Garage Door Repair 101: Automatic Eye Replacement

Automatic openers are one of the most popular convenience features on the typical garage door. To ensure the safety of pets, young children and the unwary, most automatic openers use photoelectric sensors to detect obstacles in the doorway. This prevents the door from closing if something or someone is in the way.

After years of service, these photoelectric sensors may need replacement due to wear and tear. Fortunately, the process is much easier than you'd expect and it only requires a few tools and just a bit of your time.

First Things First

With the garage door open, shut off power to the garage door opener before proceeding any further. You can do this by shutting off the unit's circuit breaker at the main electrical panel. A noncontact circuit tester comes in handy for verifying the power has been shut off. This will reduce the possibility of an electrical shock.

Next, use a stepladder to access the garage door unit. Remove the unit's cover and locate the low-voltage connections for both of the photoelectric sensors. Loosen the terminal screws or press the quick-connect tab holding the wires in place to remove them from the garage door unit.

Removal and Replacement

After disconnecting the wiring, you'll notice that those wires run from the garage door unit back to the photoelectric sensors. These wires are likely attached along the ceiling and walls with insulating staples. Grab a large staple remover and carefully detach each staple. Don't bother saving these staples, as you'll be replacing them with brand-new ones.

Afterwards, it's time to remove the old photoelectric sensors. Start by removing the mounting bracket holding the sensor to the garage door's track. In most cases, the bracket itself is held on with a clip. Loosen this clip and pull the bracket off the track. The sensor itself is held in place with a wing nut. Simply unscrew this nut to free the sensor from its bracket.

Installing the new sensors for your garage door opener goes as follows:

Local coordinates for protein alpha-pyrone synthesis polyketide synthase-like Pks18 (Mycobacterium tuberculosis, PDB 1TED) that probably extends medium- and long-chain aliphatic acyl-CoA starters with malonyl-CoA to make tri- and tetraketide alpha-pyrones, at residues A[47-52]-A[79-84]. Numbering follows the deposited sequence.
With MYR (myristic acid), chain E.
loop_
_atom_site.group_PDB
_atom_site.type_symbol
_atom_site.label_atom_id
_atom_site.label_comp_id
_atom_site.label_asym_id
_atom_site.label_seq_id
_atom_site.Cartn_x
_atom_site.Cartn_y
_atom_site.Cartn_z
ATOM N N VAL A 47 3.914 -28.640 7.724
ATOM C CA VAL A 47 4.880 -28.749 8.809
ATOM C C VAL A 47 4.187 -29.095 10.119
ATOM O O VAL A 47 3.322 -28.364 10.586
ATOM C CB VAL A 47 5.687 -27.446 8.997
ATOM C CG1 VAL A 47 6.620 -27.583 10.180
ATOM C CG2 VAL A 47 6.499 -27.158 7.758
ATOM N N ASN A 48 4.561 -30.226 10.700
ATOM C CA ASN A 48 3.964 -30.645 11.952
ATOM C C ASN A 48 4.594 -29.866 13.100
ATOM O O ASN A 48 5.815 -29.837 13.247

• Attach the new sensor to the bracket and hand-tighten the wing nut until it remains in place.
  • Reattach the bracket onto the garage door track. Use measuring tape to make sure it sits 6 inches above the ground.
  • Use a staple gun to carefully secure the new wiring that comes with the photoelectric sensors to the wall, using new insulating staples. Use one staple for each 1-foot interval until it reaches the garage door opener.
  • Remove a small amount of insulation from each wire end (unless it comes pre-stripped) and insert the ends into the appropriate connectors. Make sure the wires fit securely into place.

At this point, you can reattach the garage door unit's cover and restore power to the unit itself.

Seeing Eye to Eye

The next step in this process involves lining up both of the photoelectric sensors. The sending eye and receiving eye must have a clear line of sight from one another in order to work properly. Accomplishing this is simply a matter of positioning one eye until it becomes parallel with the other across the doorway.

Simply loosen the wing nut holding both eyes in place until they start moving. Use a level to position one eye and then adjust the other eye by hand until the green or red light indicators on both eyes begin to glow. After both eyes have been properly aligned, hand-tighten both wing nuts until they're firm.

Now it's time to test the new sensors. Place cardboard box or something similarly soft and compactable in the doorway and close the garage door. The new sensors should detect the obstruction and stop working until the obstruction has been removed. If you're still having problems with your garage door opener, you may want to check the limit settings before readjusting the eyes. 

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